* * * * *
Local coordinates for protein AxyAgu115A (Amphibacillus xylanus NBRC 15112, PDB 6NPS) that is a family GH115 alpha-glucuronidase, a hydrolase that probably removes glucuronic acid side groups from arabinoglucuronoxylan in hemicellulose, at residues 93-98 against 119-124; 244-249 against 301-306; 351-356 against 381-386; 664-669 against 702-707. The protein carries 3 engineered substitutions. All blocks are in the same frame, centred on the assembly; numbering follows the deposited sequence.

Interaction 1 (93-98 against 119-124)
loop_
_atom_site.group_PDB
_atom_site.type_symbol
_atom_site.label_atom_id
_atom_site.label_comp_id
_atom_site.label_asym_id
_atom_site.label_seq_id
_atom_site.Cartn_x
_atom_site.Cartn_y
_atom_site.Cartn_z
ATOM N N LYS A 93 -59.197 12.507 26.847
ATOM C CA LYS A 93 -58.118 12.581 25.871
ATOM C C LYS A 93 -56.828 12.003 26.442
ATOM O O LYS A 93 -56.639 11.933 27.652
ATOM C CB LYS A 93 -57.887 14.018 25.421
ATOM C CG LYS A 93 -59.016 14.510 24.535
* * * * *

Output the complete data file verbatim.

Local coordinates for protein AxyAgu115A (Amphibacillus xylanus NBRC 15112, PDB 6NPS) that is a family GH115 alpha-glucuronidase, a hydrolase that probably removes glucuronic acid side groups from arabinoglucuronoxylan in hemicellulose, at residues 93-98 against 119-124; 244-249 against 301-306; 351-356 against 381-386; 664-669 against 702-707. The protein carries 3 engineered substitutions. All blocks are in the same frame, centred on the assembly; numbering follows the deposited sequence.

Interaction 1 (93-98 against 119-124)
loop_
_atom_site.group_PDB
_atom_site.type_symbol
_atom_site.label_atom_id
_atom_site.label_comp_id
_atom_site.label_asym_id
_atom_site.label_seq_id
_atom_site.Cartn_x
_atom_site.Cartn_y
_atom_site.Cartn_z
ATOM N N LYS A 93 -59.197 12.507 26.847
ATOM C CA LYS A 93 -58.118 12.581 25.871
ATOM C C LYS A 93 -56.828 12.003 26.442
ATOM O O LYS A 93 -56.639 11.933 27.652
ATOM C CB LYS A 93 -57.887 14.018 25.421
ATOM C CG LYS A 93 -59.016 14.510 24.535